On December 8, 1961, a smoldering cigarette that was tossed into the hospital trash chute, ignite some combustibles and started a conflagration that exploded onto the 9th floor of the Hartford (CT) Hospital which ultimately took 16 lives.
There are multiple issues that contributed to the disaster, but the lack of positive latching hardware on patient room doors was the worst. At the time this hospital was constructed, roller latches (which do not positively latch the door) were permitted on corridor doors for the convenience of staff who enter the room. Many of the patients who died, were in rooms where the corridor door did not stay closed during the fire.
Click on the link below, and watch a 25 minute video developed by the Connecticut Public Television network to commemorate the 50th anniversary of the disaster. After you watch this compelling video, come back to this page and read more comments that clarify some facts that the video touched on.
Although this is an excellent video on this tragedy, they did get a one issue incorrect. The video stated that the Hartford Hospital fire, which took 16 lives, was the worst loss of life in a US hospital fire to date. Unfortunately, that is not true. Here is a list of other hospital fires that preceded this one:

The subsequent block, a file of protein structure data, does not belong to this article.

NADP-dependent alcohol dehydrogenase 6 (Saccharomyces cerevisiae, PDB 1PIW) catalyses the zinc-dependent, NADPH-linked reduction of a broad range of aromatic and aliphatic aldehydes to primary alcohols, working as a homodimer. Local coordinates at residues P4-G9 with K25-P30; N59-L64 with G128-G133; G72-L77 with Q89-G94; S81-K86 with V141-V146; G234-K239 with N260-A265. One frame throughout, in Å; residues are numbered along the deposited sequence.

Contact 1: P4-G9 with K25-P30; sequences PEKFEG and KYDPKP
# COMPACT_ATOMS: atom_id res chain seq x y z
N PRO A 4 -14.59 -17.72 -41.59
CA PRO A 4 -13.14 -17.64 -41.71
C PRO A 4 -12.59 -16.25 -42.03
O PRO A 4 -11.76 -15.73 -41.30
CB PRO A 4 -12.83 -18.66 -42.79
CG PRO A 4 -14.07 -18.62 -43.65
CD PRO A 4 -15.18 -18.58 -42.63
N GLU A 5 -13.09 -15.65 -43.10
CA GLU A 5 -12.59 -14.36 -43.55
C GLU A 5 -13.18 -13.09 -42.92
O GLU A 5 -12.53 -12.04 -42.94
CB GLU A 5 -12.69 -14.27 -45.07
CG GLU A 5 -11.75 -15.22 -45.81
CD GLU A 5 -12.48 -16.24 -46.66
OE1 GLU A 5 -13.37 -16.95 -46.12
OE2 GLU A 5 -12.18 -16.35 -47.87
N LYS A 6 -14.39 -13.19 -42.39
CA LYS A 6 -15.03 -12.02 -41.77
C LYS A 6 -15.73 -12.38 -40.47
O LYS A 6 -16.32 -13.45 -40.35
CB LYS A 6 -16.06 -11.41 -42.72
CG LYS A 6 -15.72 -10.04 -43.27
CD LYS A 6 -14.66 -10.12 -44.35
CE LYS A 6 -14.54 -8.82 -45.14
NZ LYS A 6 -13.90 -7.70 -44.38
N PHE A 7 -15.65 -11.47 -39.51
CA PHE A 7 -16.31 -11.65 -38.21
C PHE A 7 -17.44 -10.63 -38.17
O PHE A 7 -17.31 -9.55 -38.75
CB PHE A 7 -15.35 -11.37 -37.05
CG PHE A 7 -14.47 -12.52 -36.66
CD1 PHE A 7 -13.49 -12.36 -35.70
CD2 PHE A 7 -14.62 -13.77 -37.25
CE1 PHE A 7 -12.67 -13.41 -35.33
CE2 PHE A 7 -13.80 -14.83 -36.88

- Cleveland Clinic, Cleveland, OH, May 15, 1929 125 lives lost
- St. Anthony’s Hospital, Effingham, IL, April 4, 1949 77 lives lost
- St. Elizabeth’s Mercy Hospital, Davenport, IA, January 7, 1950 41 lives lost
The video mentioned that fire safety codes (what we call the NFPA 101 Life Safety Code, today) was a voluntary standard and in 1961, it was not universally adopted as a requirement around the country. The Health Care Finance Administration (HCFA) which was the fore-runner of the Centers for Medicare & Medicaid Services (CMS) was not signed into law until 1965 by President Johnson, so there was little oversight on fire safety in hospitals back then, than there is today.
As the video pointed out, this fire led to many changes on how hospitals are constructed and operated. The passing of many requirements that we comply with today, have their origins in this tragedy, such as:
- Routine fire drills
- Positive latching corridor doors
- Elevator recall
- Limitations on trash and linen chutes
- Multiple exits from fire compartments
- Limit dead-end corridors to 30 feet
- Automatic sprinklers in new construction
The next time someone complains about a fire safety requirement in a healthcare setting, tell them about (or better yet, show them) this video and see if they still have that perception.
(Many thanks to my good friend Lori Greene of Ingersol Rand Security Technologies, who first brought this video to my attention on her blog: www.idighardware.com . Visit her blog for educational information on fire door hardware.)